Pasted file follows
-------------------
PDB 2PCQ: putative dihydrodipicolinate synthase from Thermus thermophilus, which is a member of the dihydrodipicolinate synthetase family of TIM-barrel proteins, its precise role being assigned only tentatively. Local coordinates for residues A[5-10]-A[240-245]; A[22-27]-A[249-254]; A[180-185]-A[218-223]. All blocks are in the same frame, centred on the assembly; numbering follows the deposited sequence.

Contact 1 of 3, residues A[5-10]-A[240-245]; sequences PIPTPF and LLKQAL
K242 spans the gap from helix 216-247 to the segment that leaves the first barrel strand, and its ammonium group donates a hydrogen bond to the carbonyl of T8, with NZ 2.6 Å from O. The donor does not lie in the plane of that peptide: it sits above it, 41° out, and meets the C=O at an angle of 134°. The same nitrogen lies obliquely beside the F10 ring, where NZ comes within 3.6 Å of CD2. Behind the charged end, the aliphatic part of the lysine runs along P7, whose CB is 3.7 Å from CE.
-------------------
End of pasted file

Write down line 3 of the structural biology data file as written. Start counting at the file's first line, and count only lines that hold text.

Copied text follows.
K242 spans the gap from helix 216-247 to the segment that leaves the first barrel strand, and its ammonium group donates a hydrogen bond to the carbonyl of T8, with NZ 2.6 Å from O. The donor does not lie in the plane of that peptide: it sits above it, 41° out, and meets the C=O at an angle of 134°. The same nitrogen lies obliquely beside the F10 ring, where NZ comes within 3.6 Å of CD2. Behind the charged end, the aliphatic part of the lysine runs along P7, whose CB is 3.7 Å from CE.